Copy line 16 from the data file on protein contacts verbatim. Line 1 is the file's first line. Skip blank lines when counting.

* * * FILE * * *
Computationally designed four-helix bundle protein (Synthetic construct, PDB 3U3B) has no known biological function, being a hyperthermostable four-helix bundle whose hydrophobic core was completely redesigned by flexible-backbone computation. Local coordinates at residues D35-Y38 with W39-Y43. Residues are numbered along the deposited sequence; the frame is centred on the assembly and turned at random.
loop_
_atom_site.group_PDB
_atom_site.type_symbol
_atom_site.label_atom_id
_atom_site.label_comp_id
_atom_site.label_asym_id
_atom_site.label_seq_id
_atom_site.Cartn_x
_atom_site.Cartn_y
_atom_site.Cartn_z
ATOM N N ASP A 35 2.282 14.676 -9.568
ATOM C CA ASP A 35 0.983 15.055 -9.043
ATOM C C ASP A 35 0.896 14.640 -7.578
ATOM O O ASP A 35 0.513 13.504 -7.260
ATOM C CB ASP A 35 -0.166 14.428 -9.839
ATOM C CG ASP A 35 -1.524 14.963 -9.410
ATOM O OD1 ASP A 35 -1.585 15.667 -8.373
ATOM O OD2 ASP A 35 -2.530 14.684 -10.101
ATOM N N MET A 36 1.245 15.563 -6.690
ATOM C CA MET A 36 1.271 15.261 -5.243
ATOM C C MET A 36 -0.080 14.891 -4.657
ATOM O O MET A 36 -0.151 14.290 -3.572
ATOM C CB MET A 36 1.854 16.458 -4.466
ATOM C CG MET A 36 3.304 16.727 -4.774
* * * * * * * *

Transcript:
ATOM C CB ASP A 35 -0.166 14.428 -9.839